The project forum is certainly one that could last a long time, but I haven't looked into too much of it, just a very small sample.

    Hopefully Jrap's addition will suffice.
     
  16. #12

    Expert

    Nov 30, 2010
    16,278
    6,789
    The projects forum has the occasional old thread revived by the O.P. but, 9 out of 10 it's a lost noob that hasn't quite figured out how internet forums work.

    Just an observation, and possibly skewed. It's only based on what I think I have seen over the last 4 years.
     
  17. WBahn

    Moderator

    Mar 31, 2012
    17,737
    4,789
    I agree. So the question is whether the noob factor can be kept to a tolerable minimum while not inconveniencing the occasional intentional posts by OP's (or others) beyond a tolerable maximum.
     
  18. alfacliff

    Well-Known Member

    Dec 13, 2013
    2,449
    428
    the way I found this forum was searching for a schematic on some obsolete equipment. the thread was a few years old, but gave me some valueable info. the equipment I work on here is normally either obsolete or they will give no info on it.
     
  19. WBahn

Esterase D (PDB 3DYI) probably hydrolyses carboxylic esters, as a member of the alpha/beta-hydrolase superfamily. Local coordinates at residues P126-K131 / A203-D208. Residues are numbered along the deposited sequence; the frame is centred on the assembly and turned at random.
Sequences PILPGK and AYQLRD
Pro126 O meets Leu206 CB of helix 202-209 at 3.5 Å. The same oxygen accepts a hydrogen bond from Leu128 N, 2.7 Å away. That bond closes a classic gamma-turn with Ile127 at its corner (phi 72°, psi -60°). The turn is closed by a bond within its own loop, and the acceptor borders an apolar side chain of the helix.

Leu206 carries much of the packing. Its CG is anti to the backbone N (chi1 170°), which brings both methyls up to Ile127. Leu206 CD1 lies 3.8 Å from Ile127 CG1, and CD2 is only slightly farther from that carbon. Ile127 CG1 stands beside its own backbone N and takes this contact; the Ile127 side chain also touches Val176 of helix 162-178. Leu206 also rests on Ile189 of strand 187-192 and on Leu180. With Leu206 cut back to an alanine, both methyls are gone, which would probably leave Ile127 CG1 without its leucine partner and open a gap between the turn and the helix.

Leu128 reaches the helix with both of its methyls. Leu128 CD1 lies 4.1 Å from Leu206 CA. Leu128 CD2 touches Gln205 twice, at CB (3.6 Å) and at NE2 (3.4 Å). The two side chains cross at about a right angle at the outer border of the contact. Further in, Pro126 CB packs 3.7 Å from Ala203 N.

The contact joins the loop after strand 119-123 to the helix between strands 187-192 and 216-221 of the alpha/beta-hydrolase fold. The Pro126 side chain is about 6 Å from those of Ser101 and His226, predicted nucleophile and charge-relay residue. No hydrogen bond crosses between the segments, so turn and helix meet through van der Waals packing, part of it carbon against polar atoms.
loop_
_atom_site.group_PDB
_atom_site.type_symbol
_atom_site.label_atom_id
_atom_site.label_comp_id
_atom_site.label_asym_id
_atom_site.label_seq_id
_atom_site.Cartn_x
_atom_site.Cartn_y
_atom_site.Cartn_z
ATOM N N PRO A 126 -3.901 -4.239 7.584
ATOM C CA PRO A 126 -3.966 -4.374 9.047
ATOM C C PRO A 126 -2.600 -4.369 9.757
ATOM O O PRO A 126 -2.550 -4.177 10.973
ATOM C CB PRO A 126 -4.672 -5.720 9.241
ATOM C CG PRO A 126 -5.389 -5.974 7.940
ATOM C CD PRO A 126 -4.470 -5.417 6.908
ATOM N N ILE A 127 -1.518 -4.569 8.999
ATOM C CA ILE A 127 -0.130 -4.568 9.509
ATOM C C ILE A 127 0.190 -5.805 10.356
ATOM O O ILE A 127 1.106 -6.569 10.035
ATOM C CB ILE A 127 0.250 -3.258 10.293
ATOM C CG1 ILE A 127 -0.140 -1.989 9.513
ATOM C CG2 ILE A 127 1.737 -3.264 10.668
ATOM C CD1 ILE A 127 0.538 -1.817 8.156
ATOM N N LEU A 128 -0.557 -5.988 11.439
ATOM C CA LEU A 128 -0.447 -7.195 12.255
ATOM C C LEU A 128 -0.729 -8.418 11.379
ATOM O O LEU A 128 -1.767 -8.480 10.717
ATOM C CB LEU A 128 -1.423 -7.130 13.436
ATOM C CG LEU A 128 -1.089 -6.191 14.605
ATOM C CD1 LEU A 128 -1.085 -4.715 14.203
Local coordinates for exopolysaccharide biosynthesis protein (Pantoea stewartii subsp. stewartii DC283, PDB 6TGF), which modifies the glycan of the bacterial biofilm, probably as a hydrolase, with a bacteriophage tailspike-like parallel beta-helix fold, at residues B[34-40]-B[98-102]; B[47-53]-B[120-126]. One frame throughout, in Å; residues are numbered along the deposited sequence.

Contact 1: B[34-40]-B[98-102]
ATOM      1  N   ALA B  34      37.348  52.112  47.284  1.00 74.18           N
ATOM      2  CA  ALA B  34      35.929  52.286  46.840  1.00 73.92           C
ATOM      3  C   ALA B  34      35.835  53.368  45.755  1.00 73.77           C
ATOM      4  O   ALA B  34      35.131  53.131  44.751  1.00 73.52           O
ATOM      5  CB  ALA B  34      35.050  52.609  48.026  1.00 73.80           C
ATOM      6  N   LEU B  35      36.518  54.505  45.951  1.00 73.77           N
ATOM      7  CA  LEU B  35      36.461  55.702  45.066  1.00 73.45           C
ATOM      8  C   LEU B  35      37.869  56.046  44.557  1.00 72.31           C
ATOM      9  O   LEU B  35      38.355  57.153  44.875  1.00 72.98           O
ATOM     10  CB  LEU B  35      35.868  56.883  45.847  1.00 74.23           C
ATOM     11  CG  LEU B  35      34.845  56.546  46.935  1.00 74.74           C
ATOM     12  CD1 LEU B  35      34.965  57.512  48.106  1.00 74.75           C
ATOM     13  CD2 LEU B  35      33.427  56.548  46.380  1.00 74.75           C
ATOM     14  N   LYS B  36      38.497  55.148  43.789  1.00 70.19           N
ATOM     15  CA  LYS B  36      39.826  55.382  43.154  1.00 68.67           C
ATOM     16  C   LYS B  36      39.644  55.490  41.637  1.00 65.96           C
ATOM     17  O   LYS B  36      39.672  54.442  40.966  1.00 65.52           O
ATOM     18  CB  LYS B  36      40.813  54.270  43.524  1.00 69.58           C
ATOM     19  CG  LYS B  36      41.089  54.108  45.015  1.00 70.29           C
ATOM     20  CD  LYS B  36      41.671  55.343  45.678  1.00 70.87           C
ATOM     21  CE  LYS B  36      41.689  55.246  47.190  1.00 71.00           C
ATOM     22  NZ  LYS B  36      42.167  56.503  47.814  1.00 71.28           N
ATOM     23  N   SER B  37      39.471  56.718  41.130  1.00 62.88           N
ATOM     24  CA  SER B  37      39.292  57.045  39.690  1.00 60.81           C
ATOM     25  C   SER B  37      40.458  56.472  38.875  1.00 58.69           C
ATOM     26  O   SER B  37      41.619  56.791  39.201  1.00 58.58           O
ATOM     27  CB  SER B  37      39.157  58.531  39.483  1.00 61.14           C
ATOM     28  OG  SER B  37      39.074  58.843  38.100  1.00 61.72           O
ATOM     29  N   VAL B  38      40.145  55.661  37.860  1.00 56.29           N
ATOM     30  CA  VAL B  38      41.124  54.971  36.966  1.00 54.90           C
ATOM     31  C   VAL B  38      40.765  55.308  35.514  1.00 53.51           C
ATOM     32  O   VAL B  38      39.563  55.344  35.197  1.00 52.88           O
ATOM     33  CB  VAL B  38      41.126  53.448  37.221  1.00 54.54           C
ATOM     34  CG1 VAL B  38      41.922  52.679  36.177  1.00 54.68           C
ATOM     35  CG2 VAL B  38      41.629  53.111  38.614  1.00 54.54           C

Moderator

    Mar 31, 2012
    17,737
    4,789
    What is being discussed here would prevent you from searching the threads, only limit your ability to reply to them. I think that most of the old post necromancy is the result of the "similar thread" links that appear at the bottom of the page when you are viewing a thread. I've noticed that most of those are wildly obsolete (age wise) and I have found myself replying to a few of those in the early days before I was aware of this.
     
  20. #12

    Expert

    Nov 30, 2010
    16,278
    6,789
    Is Kansas that far back in the woods or is that just your personal preference for work?
    I mean, if the standard repair shop in your neighborhood is still using bailing wire and clothes pins, I'd consider moving to Kansas. :D
     
Loading...